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How To Lose Billions Buying Stock Options

By Paul J. Carroll, CFP®April 27, 2023February 14th, 2024Videos


A week or two ago, I read a great article in The Economist and it was talking about a new form of gambling that seems to have taken hold in the United States, and it’s trading options just hours before they expire. As many of you already know, options can be bought 30, 60, 90 days, sometimes even longer out, and they become quite volatile in the last few hours of trading. In the graph below you can see just how much this activity has increased since all the GameStop traders started getting involved in the stock market post-COVID.

Increasing Option Action

In fact, in early 2020 before COVID really took hold, daily transaction volume was just 20 million transactions. It rose to 40 million in one year. This year, in February, we saw an average of 45 million options trades per day, and one day it peaked at 68 million so that’s a tripling of activity in just a few short years.

Are “Transaction-Free” Trades Really Free?

Where this increase in activity is going is what’s called zero days to expiration contracts, and they mainly traded on market indexes like the S&P 500, so they’re not even trading individual companies. There’s a big fundamental challenge with this kind of gambling, and it is gambling, and I’ll explain why. Options are a zero sum game minus transaction costs. The transaction costs, the brokers will tell you how this is a transaction-free trade. Yes, there’s no fee but there’s what’s called a bid ask spread. Anyone who does bonds or has bought a house knows what a bid-ask spread. It’s the spread between what the seller gets and what the buyer pays, and guess who gets the bid-ask spread. The broker, and the online brokers have been quite enthusiastic about this new revenue source.

The bid-ask spreads on options tend to be wider than most other financial instruments so the impact of these bid ask spreads is we take underlying stocks. If you look at the bell curve of returns for equities, the midpoint is positive and you would expect that. If you look at the bell curve for options though, being that they’re a zero sum game and that there’s transaction costs involved, even in the form of bid ask spread, the expected return is actually negative. Well, the only other place I know where the expected return is negative is Vegas and at least you can have fun, maybe even a stake, for your activities on Vegas. There’s actually a more subtle reason to be cognizant of this problem, and that is because even though this gambling activity is narrow and arguably none of my clients are doing it, there are a lot of people who engage in what’s called covered call writing.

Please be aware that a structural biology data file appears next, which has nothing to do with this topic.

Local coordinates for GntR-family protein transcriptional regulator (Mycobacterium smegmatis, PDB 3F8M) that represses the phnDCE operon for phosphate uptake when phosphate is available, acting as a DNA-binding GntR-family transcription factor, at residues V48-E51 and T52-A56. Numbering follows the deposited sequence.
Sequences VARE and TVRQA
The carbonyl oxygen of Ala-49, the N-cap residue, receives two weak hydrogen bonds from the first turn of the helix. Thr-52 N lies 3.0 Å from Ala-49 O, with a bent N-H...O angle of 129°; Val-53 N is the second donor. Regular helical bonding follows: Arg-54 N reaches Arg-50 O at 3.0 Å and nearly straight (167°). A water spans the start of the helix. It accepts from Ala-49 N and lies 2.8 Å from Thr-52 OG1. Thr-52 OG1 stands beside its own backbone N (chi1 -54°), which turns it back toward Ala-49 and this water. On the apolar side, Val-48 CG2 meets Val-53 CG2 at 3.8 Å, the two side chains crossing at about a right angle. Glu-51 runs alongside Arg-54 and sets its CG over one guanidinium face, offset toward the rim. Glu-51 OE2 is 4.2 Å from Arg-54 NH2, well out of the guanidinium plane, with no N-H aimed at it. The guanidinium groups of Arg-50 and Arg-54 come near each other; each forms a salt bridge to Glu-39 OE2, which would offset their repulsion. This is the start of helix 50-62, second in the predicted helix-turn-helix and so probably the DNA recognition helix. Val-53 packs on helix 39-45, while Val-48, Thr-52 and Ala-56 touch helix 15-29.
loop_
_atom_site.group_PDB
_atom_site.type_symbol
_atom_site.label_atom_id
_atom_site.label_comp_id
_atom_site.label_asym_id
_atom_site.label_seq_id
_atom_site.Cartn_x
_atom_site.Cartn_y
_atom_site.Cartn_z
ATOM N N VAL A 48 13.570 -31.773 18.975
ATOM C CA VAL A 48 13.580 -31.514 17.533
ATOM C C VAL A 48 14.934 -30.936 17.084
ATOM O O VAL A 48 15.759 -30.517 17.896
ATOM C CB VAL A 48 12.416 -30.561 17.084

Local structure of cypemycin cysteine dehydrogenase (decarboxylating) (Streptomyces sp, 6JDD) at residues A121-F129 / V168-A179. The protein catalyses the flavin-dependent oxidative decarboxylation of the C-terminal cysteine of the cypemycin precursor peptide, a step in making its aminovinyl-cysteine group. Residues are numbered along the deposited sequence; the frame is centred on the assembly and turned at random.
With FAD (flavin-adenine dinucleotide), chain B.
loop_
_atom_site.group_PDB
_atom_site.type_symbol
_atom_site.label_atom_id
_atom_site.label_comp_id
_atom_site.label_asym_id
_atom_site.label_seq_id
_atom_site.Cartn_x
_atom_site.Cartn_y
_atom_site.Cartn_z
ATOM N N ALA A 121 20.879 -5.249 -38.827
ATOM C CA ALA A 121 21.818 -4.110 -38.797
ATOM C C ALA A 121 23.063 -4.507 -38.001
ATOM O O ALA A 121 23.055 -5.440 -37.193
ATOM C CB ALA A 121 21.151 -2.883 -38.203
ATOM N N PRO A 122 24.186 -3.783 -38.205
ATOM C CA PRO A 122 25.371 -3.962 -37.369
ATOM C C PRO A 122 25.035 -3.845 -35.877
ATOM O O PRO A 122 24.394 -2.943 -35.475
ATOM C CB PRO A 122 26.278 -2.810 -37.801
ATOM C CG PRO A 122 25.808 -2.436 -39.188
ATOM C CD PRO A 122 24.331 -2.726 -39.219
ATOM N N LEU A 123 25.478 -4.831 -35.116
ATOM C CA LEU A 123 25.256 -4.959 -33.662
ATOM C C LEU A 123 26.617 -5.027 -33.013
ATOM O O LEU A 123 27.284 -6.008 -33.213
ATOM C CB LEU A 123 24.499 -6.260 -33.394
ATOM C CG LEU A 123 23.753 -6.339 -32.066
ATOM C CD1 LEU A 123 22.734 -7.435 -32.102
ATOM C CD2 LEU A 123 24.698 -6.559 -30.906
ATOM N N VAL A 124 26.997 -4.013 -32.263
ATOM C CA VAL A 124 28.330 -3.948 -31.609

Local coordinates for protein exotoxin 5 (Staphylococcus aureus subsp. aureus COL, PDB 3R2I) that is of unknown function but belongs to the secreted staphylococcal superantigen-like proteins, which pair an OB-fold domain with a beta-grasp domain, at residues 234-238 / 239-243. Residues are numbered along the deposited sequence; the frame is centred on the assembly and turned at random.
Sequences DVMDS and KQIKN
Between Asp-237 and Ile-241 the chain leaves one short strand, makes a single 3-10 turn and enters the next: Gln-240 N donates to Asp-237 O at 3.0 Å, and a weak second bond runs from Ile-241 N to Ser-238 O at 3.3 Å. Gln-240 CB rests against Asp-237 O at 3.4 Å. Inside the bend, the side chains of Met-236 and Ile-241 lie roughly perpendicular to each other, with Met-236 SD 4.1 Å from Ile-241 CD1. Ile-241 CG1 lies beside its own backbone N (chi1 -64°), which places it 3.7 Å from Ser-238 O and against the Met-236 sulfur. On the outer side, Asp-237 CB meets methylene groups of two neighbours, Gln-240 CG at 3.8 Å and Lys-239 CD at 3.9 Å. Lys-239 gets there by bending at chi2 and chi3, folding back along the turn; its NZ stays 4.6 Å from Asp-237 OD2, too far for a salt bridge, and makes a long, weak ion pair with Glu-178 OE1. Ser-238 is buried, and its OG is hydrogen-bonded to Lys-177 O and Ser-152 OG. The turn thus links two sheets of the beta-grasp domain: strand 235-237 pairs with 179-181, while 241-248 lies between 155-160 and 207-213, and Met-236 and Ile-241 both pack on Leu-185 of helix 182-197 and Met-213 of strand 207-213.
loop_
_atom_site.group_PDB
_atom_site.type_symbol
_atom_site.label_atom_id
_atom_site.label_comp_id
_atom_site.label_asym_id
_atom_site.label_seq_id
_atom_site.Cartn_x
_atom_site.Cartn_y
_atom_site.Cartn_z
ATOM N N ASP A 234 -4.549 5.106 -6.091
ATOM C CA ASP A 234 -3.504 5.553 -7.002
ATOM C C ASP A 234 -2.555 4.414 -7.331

Covered Call Writing

They’re basically writing options for a small fee so they can get more revenue from their portfolio, but what they’re doing is they’re trading upside for revenue, and that trade’s not a good trade. Not only is it taxable, sometimes quite unfavorably, but the same rules apply. It’s a zero sum game. The net return on options, even covered calls, is slightly negative. This is why we don’t write covered calls in portfolios, there are better ways to harvest income from a portfolio.

Better Ways to Generate Income From a Portfolio

One is synthetic dividends, two is regular dividends, interest income, you name it. There are all sorts of ways to harvest cash flow from a portfolio that beat the negative expected return that you get from covered calls. Why is it the fiduciaries don’t do it and brokers do? Well, as bid-ask spreads a revenue, money talks. In 2022, retail brokers made $2 billion off options trades. Just like in the casinos, the house always wins when you’re trading options but, unlike the casino, the brokers don’t provide free drinks. We wish you the best of investment success. Thank you.


Founder & CEO at Avion Wealth

Paul is the founder and CEO of Avion Wealth, LLC. He leads a team of wealth managers in building and executing financial plans for high net worth individuals and families. Contact Avion Wealth to speak with a financial advisor.